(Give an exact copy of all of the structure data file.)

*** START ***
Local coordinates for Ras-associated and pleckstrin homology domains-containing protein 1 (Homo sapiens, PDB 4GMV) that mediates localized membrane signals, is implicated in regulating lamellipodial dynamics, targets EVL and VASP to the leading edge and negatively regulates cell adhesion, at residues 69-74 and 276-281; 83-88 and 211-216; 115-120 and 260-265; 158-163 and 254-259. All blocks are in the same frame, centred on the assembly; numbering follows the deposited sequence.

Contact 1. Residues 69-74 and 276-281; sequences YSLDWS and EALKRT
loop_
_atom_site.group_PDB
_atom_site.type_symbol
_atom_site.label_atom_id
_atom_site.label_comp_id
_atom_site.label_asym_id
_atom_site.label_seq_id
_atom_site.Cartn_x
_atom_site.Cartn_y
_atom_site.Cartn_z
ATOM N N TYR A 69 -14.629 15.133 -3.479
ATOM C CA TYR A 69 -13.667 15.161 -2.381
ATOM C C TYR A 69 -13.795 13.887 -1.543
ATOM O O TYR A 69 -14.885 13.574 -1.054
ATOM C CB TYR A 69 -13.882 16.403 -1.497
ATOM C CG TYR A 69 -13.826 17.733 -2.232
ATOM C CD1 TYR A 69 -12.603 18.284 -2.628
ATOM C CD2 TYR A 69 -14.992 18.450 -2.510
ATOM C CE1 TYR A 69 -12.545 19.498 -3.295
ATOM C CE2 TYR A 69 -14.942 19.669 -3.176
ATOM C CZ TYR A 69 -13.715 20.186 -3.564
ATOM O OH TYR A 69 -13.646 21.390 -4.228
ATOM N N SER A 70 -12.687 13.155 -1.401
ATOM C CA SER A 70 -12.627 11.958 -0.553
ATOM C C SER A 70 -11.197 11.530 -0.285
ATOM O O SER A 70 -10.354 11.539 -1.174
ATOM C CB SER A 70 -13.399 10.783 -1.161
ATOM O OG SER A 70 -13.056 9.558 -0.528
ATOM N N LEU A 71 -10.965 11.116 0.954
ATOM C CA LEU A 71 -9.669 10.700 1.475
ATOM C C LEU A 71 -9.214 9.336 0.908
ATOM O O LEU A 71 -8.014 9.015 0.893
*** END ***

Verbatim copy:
Local coordinates for Ras-associated and pleckstrin homology domains-containing protein 1 (Homo sapiens, PDB 4GMV) that mediates localized membrane signals, is implicated in regulating lamellipodial dynamics, targets EVL and VASP to the leading edge and negatively regulates cell adhesion, at residues 69-74 and 276-281; 83-88 and 211-216; 115-120 and 260-265; 158-163 and 254-259. All blocks are in the same frame, centred on the assembly; numbering follows the deposited sequence.

Contact 1. Residues 69-74 and 276-281; sequences YSLDWS and EALKRT
loop_
_atom_site.group_PDB
_atom_site.type_symbol
_atom_site.label_atom_id
_atom_site.label_comp_id
_atom_site.label_asym_id
_atom_site.label_seq_id
_atom_site.Cartn_x
_atom_site.Cartn_y
_atom_site.Cartn_z
ATOM N N TYR A 69 -14.629 15.133 -3.479
ATOM C CA TYR A 69 -13.667 15.161 -2.381
ATOM C C TYR A 69 -13.795 13.887 -1.543
ATOM O O TYR A 69 -14.885 13.574 -1.054
ATOM C CB TYR A 69 -13.882 16.403 -1.497
ATOM C CG TYR A 69 -13.826 17.733 -2.232
ATOM C CD1 TYR A 69 -12.603 18.284 -2.628
ATOM C CD2 TYR A 69 -14.992 18.450 -2.510
ATOM C CE1 TYR A 69 -12.545 19.498 -3.295
ATOM C CE2 TYR A 69 -14.942 19.669 -3.176
ATOM C CZ TYR A 69 -13.715 20.186 -3.564
ATOM O OH TYR A 69 -13.646 21.390 -4.228
ATOM N N SER A 70 -12.687 13.155 -1.401
ATOM C CA SER A 70 -12.627 11.958 -0.553
ATOM C C SER A 70 -11.197 11.530 -0.285
ATOM O O SER A 70 -10.354 11.539 -1.174
ATOM C CB SER A 70 -13.399 10.783 -1.161
ATOM O OG SER A 70 -13.056 9.558 -0.528
ATOM N N LEU A 71 -10.965 11.116 0.954
ATOM C CA LEU A 71 -9.669 10.700 1.475
ATOM C C LEU A 71 -9.214 9.336 0.908
ATOM O O LEU A 71 -8.014 9.015 0.893